This Lego McLaren 720S Is More Complicated Than Life Itself

Gif: Charbel’s LEGO TECHNIC Creations (YouTube)

People? They’re complicated. Relationship statuses? Complicated. Finances? Complicated. Work-life balance? Complicated. Life? Complicated. But there’s one thing in this world that is far more complicated than anything else, and it’s this 1:8-scale Lego McLaren 720S.

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The 720S replica, published on YouTube in July and shared by Motor Authority earlier this week where it got our attention, isn’t the sleekest looking Lego car model from the outside—there are far larger models with more exterior lego pieces to smooth the angles out, like this life-size McLaren-Honda Formula One model or this also life-sized 720S.

The big 720S took about 280,300 bricks and weighed 3,200 pounds, while the F1 car took 349,911 bricks and weighed about 1,250 pounds.

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The current-generation Mazda Miata—a real vehicle with real parts and a real engine—for reference, falls in the 2,400-pound range. Lego models like that F1 car and the other 720S are thus meant for show, and not much else.

But the focus of this 720S model isn’t exterior beauty or lifelike smooth lines. The focus is functionality, and functionality it has.

The video, which says the project took two years of work, goes through just how functional the model is: Its butterfly doors can be lifted up and held in place; its rear wing pops up and down, just like the real thing; it has a working frunk for all of your Lego luggage; its suspension will pop the car right back up if pushed down upon; it has a folding display behind the wheel, like the real car; and all of those white body panels hide a complicated Lego chassis and model sequential transmission that moves when the “shifter” does.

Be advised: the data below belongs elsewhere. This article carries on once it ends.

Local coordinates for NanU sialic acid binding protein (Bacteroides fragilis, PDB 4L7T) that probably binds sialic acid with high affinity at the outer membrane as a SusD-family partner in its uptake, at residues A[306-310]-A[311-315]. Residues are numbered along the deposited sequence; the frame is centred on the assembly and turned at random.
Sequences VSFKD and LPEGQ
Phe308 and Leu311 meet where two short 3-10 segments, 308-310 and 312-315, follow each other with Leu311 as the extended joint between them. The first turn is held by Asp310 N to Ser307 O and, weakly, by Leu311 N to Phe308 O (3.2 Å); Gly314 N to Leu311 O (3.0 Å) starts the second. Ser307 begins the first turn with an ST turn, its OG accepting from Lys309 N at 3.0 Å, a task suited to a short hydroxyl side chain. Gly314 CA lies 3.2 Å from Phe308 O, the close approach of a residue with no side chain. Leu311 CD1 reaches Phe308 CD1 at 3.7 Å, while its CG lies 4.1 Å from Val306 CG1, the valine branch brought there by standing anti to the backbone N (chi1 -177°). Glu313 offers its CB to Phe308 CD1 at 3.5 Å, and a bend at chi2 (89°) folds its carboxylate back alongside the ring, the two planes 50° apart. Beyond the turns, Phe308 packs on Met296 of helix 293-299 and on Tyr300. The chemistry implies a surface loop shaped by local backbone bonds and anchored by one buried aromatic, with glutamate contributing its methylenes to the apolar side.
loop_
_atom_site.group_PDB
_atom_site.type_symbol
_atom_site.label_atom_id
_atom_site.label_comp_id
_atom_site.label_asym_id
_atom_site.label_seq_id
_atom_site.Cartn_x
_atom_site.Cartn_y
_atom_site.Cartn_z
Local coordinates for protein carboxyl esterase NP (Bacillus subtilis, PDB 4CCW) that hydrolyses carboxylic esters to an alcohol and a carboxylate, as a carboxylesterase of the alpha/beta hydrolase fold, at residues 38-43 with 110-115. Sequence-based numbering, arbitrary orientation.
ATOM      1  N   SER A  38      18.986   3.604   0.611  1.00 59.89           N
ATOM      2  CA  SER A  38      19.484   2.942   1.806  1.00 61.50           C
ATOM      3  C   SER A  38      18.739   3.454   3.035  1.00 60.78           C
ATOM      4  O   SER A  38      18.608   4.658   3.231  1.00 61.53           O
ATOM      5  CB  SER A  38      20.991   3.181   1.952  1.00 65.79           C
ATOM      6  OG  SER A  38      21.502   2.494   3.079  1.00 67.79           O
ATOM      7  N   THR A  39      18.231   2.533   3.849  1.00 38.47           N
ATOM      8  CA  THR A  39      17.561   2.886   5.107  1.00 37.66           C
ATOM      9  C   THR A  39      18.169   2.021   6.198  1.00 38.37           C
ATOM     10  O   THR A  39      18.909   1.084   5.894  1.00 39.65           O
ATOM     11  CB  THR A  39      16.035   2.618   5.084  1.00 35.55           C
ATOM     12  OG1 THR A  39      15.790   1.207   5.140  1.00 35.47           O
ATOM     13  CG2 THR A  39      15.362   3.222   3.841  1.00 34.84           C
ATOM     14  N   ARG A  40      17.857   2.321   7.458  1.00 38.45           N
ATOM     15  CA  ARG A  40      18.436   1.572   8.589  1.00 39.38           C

For a stack of meticulously placed Legos, this 720S model sure is complex—perhaps more so than life itself. After all, what does your “It’s complicated” Facebook relationship status have on a movable Lego sequential transmission?

That’s right. Nothing.

Staff writer, Jalopnik

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DISCUSSION

staceys
StayPutReachJump

Pfff. I bought this kit in 1994:

4 wheel steering with independent suspension, 8 cylinder engine tied to a working 4 speed manual transmission driving all 4 wheels, flip-up headlights, adjustable seats, mirrors and rear spoiler, and the rear engine cover lifts up as well.

At one point a few years back I tore into the model and changed it from left hand drive to right, just for yucks. To this day its one of my most favorite lego kits.